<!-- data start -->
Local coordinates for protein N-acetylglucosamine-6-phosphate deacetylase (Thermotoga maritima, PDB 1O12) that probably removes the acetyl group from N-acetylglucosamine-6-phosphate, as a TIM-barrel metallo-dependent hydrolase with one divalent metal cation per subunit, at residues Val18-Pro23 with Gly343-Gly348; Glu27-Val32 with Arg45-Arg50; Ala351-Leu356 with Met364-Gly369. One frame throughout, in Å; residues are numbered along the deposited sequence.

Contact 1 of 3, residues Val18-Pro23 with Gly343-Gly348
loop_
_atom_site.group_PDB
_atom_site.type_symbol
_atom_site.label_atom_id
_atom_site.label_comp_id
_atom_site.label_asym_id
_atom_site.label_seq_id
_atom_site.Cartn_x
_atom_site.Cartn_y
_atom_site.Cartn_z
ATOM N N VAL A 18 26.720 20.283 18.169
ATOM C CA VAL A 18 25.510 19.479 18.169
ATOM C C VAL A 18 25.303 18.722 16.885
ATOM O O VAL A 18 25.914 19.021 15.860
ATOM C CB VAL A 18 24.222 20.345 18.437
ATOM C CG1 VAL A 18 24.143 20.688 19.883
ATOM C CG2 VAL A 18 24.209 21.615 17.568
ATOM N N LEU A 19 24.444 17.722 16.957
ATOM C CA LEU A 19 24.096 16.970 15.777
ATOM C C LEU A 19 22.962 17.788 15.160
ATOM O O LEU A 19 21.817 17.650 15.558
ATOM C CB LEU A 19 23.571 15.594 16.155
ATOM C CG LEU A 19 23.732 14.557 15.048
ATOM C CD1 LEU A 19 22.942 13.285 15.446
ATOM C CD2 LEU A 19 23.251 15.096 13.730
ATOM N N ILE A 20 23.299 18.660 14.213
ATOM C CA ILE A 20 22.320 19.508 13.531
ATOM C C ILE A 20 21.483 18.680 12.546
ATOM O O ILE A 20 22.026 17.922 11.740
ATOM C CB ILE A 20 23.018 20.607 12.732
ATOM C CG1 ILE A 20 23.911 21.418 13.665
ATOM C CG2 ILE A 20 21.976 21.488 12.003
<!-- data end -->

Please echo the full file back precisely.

Local coordinates for protein N-acetylglucosamine-6-phosphate deacetylase (Thermotoga maritima, PDB 1O12) that probably removes the acetyl group from N-acetylglucosamine-6-phosphate, as a TIM-barrel metallo-dependent hydrolase with one divalent metal cation per subunit, at residues Val18-Pro23 with Gly343-Gly348; Glu27-Val32 with Arg45-Arg50; Ala351-Leu356 with Met364-Gly369. One frame throughout, in Å; residues are numbered along the deposited sequence.

Contact 1 of 3, residues Val18-Pro23 with Gly343-Gly348
loop_
_atom_site.group_PDB
_atom_site.type_symbol
_atom_site.label_atom_id
_atom_site.label_comp_id
_atom_site.label_asym_id
_atom_site.label_seq_id
_atom_site.Cartn_x
_atom_site.Cartn_y
_atom_site.Cartn_z
ATOM N N VAL A 18 26.720 20.283 18.169
ATOM C CA VAL A 18 25.510 19.479 18.169
ATOM C C VAL A 18 25.303 18.722 16.885
ATOM O O VAL A 18 25.914 19.021 15.860
ATOM C CB VAL A 18 24.222 20.345 18.437
ATOM C CG1 VAL A 18 24.143 20.688 19.883
ATOM C CG2 VAL A 18 24.209 21.615 17.568
ATOM N N LEU A 19 24.444 17.722 16.957
ATOM C CA LEU A 19 24.096 16.970 15.777
ATOM C C LEU A 19 22.962 17.788 15.160
ATOM O O LEU A 19 21.817 17.650 15.558
ATOM C CB LEU A 19 23.571 15.594 16.155
ATOM C CG LEU A 19 23.732 14.557 15.048
ATOM C CD1 LEU A 19 22.942 13.285 15.446
ATOM C CD2 LEU A 19 23.251 15.096 13.730
ATOM N N ILE A 20 23.299 18.660 14.213
ATOM C CA ILE A 20 22.320 19.508 13.531
ATOM C C ILE A 20 21.483 18.680 12.546
ATOM O O ILE A 20 22.026 17.922 11.740
ATOM C CB ILE A 20 23.018 20.607 12.732
ATOM C CG1 ILE A 20 23.911 21.418 13.665
ATOM C CG2 ILE A 20 21.976 21.488 12.003